It’s been a remarkable year for women.

Glamour announced its coveted Women of the Year list Monday with a lineup of fierce females, particularly in politics, entertainment, fashion and business.

The list honors the 27 key facilitators of the Women’s March on Washington who pulled off the largest protest in modern history the day after the presidential inauguration. The ladies gathered to express rage from Washington, D.C. to Charleston and across the globe from Singapore to Paris. The women’s movement has also campaigned for human rights with marchers standing up against the Muslim travel ban, and in favor of pay equity.

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Earning Glamour’s lifetime achievement award is congresswoman Maxine Waters, who has tirelessly rallied on the front line of progressive politics. The 79-year-old veteran Californian lawmaker called out cabinet officials under investigation for financial ties to Russia. When Treasury Secretary Steven Mnuchin appeared to be trying to run out her allotted five minutes rather than answering her questions, Waters repeatedly declared that she was “reclaiming my time.” Her powerful words became a hashtag and call to action for all women. The congresswoman has also be praised for her quick witted, punchy social media updates like the time she tweeted: “So Comey told Jeff Sessions he didn’t want to be alone with Trump. Women across the country can relate.”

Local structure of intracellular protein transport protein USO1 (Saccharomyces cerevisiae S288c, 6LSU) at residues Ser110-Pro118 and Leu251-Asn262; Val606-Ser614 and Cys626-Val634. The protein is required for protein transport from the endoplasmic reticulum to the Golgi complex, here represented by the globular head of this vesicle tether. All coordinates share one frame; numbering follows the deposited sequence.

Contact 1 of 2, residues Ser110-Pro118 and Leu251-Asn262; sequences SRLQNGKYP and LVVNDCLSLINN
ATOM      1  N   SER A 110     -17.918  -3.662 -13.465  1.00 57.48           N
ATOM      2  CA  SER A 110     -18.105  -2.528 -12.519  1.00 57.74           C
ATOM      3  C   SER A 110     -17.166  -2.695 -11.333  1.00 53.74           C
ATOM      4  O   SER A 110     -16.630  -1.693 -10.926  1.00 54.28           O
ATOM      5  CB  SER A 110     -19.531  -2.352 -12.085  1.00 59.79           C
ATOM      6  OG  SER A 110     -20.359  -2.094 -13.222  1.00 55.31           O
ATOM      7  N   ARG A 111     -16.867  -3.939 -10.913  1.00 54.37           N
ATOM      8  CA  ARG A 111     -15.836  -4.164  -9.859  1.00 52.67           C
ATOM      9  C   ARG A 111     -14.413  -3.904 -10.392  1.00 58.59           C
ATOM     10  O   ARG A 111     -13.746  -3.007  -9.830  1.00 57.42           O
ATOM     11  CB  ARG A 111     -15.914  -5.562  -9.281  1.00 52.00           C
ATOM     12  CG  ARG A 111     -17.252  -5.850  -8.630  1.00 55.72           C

Then there’s “space ninja” Peggy Whitson, the 57-year-old NASA all-star who flew through the standing record for cumulative time spent in space by a US astronaut. In 2008, Whitson became the first woman to command the space station and in April she became the first lady to command it twice. She surpassed astronaut Jeff Williams’ previous US record of 534 days, 2 hours and 48 minutes of cumulative time in space.

In entertainment, supermodel and activist Gigi Hadid, 22, is honored for using her platform of 36-million Instagram followers to speak out about gun control. Hadid also marched with model sister Bella to protest Trump’s signing of an executive order that suspended immigration to the U.S. from seven Muslim countries. Hadid’s father, Mohamed Hadid, a real estate developer, was born in Palestine, and her mother, Yolanda Hadid, emigrated from Holland.

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“When I started working in fashion, it was like, Gigi, the all-American. I was very much the ‘girl next door,’” she told Glamour, “but if you read my interviews, I always talk about my parents’ cultural backgrounds.”

On another high note, Beyonce’s powerhouse sister Solange Knowles is being celebrated for her politically driven album “A Seat at the Table.” The record takes on important issues like cultural appropriation, racism and the need for activism.

Then there’s “Wonder Woman’s” Patty Jenkins, the first female director of a film that raked in more than $100 million on its opening weekend; and late night comic Samantha Bee, whose “Not the White House Correspondents’ Dinner” event raised nearly $200,000 for the Committee to Protect Journalists. Her “Nasty Woman” T-shirt raised more than $1 million for Planned Parenthood.